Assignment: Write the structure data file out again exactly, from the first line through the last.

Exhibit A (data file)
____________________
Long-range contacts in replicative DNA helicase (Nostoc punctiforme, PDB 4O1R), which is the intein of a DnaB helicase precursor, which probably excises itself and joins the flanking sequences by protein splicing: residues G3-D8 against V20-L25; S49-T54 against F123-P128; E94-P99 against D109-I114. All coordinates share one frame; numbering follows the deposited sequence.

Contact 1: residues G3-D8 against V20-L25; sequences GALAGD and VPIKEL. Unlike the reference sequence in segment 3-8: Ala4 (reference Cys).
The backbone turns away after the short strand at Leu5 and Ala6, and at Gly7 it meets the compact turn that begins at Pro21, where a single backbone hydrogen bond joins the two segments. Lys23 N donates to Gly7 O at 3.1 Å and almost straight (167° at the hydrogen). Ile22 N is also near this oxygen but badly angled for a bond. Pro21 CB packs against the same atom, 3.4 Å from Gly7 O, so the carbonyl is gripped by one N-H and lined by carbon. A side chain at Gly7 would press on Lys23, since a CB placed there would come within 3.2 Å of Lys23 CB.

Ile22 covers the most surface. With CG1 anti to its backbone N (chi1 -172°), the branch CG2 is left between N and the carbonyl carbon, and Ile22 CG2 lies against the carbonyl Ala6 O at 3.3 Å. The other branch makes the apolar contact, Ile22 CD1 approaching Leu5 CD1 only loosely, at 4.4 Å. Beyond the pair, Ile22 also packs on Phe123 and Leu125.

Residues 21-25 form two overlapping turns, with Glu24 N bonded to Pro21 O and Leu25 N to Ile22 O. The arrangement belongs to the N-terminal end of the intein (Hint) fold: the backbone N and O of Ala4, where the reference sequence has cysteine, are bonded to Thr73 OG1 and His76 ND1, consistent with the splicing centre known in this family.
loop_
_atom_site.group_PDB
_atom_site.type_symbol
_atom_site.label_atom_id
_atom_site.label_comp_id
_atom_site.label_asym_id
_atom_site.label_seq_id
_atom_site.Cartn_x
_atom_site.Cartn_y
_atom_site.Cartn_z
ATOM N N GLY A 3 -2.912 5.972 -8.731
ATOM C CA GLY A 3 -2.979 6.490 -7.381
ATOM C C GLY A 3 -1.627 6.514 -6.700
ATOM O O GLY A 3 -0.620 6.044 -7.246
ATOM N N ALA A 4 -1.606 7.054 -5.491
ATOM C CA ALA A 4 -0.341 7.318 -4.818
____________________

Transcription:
Long-range contacts in replicative DNA helicase (Nostoc punctiforme, PDB 4O1R), which is the intein of a DnaB helicase precursor, which probably excises itself and joins the flanking sequences by protein splicing: residues G3-D8 against V20-L25; S49-T54 against F123-P128; E94-P99 against D109-I114. All coordinates share one frame; numbering follows the deposited sequence.

Contact 1: residues G3-D8 against V20-L25; sequences GALAGD and VPIKEL. Unlike the reference sequence in segment 3-8: Ala4 (reference Cys).
The backbone turns away after the short strand at Leu5 and Ala6, and at Gly7 it meets the compact turn that begins at Pro21, where a single backbone hydrogen bond joins the two segments. Lys23 N donates to Gly7 O at 3.1 Å and almost straight (167° at the hydrogen). Ile22 N is also near this oxygen but badly angled for a bond. Pro21 CB packs against the same atom, 3.4 Å from Gly7 O, so the carbonyl is gripped by one N-H and lined by carbon. A side chain at Gly7 would press on Lys23, since a CB placed there would come within 3.2 Å of Lys23 CB.

Ile22 covers the most surface. With CG1 anti to its backbone N (chi1 -172°), the branch CG2 is left between N and the carbonyl carbon, and Ile22 CG2 lies against the carbonyl Ala6 O at 3.3 Å. The other branch makes the apolar contact, Ile22 CD1 approaching Leu5 CD1 only loosely, at 4.4 Å. Beyond the pair, Ile22 also packs on Phe123 and Leu125.

Residues 21-25 form two overlapping turns, with Glu24 N bonded to Pro21 O and Leu25 N to Ile22 O. The arrangement belongs to the N-terminal end of the intein (Hint) fold: the backbone N and O of Ala4, where the reference sequence has cysteine, are bonded to Thr73 OG1 and His76 ND1, consistent with the splicing centre known in this family.
loop_
_atom_site.group_PDB
_atom_site.type_symbol
_atom_site.label_atom_id
_atom_site.label_comp_id
_atom_site.label_asym_id
_atom_site.label_seq_id
_atom_site.Cartn_x
_atom_site.Cartn_y
_atom_site.Cartn_z
ATOM N N GLY A 3 -2.912 5.972 -8.731
ATOM C CA GLY A 3 -2.979 6.490 -7.381
ATOM C C GLY A 3 -1.627 6.514 -6.700
ATOM O O GLY A 3 -0.620 6.044 -7.246
ATOM N N ALA A 4 -1.606 7.054 -5.491
ATOM C CA ALA A 4 -0.341 7.318 -4.818